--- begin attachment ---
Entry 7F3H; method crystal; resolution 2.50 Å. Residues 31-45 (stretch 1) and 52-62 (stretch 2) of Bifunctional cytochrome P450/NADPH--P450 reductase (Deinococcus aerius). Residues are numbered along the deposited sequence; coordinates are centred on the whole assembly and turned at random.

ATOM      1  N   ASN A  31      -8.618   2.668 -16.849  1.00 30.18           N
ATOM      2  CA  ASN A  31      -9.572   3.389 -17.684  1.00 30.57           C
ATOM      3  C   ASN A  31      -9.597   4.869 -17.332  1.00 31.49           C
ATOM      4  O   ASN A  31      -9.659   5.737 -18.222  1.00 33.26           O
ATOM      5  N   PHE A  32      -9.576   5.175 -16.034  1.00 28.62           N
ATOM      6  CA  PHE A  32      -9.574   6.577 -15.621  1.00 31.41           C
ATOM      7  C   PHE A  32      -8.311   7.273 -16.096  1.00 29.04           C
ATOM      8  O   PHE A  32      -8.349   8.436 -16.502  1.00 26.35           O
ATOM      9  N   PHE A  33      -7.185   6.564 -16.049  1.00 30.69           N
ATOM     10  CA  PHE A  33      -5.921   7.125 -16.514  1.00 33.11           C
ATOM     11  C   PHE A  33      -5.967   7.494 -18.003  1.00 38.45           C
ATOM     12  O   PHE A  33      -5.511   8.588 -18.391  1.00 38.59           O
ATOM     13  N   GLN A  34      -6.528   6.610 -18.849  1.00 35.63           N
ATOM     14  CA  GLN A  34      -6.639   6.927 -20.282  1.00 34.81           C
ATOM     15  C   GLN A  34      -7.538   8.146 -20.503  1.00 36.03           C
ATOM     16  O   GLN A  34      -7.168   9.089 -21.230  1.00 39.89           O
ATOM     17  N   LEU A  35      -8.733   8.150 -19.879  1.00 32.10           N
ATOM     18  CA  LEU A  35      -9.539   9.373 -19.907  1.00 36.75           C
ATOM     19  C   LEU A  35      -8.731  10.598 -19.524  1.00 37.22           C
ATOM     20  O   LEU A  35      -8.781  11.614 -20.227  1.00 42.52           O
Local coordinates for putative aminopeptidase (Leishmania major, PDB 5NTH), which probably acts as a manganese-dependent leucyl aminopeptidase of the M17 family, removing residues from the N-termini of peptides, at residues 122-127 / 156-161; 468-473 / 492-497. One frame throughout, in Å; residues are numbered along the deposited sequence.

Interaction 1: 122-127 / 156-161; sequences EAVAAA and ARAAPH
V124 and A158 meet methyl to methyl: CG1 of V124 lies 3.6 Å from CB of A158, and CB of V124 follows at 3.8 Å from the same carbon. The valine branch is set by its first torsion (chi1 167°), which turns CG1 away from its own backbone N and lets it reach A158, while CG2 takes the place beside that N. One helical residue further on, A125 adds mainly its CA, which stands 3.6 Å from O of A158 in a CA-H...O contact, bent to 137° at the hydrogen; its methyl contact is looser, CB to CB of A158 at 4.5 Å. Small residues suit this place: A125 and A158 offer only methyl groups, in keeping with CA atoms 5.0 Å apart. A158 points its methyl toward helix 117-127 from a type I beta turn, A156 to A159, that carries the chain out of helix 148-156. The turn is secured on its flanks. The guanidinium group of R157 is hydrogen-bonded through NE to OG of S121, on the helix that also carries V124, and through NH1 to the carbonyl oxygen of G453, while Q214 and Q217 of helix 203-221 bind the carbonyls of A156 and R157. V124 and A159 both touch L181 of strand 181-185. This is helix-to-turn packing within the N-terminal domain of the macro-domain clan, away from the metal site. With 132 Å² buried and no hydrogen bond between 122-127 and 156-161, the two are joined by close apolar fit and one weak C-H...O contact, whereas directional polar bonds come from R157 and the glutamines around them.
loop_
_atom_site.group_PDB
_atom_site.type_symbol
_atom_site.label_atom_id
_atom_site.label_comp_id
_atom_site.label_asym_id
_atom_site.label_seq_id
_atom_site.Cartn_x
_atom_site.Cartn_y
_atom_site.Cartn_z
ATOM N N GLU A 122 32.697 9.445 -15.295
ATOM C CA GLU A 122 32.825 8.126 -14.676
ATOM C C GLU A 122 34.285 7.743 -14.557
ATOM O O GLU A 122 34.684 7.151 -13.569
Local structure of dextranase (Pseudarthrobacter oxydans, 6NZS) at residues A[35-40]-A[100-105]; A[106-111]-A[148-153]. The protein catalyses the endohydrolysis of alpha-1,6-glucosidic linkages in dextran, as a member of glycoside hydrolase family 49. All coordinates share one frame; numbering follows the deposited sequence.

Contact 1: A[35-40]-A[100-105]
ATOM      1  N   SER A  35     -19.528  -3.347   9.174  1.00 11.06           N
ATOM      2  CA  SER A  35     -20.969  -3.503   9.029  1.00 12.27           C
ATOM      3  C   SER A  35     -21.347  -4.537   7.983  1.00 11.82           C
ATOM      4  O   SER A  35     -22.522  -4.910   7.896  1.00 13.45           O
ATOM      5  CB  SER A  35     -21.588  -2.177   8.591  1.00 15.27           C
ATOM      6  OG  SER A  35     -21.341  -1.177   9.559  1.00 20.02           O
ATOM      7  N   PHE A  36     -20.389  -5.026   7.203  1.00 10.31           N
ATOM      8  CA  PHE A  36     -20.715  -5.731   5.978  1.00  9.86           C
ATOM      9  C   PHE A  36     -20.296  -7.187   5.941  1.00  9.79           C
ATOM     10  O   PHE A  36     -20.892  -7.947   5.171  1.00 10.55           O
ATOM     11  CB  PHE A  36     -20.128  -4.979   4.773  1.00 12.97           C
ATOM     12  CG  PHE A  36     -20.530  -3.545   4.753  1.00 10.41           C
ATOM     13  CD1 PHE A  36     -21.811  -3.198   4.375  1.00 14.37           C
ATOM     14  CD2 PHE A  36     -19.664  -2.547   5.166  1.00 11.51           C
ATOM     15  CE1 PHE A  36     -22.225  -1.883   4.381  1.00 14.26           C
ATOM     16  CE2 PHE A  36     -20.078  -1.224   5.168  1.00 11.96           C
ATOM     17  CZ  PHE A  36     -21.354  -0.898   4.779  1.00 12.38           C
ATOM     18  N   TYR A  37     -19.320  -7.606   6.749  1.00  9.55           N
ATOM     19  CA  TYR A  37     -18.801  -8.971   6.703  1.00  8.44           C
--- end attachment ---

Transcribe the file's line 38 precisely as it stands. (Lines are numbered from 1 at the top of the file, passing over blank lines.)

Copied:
ATOM O O GLU A 122 34.684 7.151 -13.569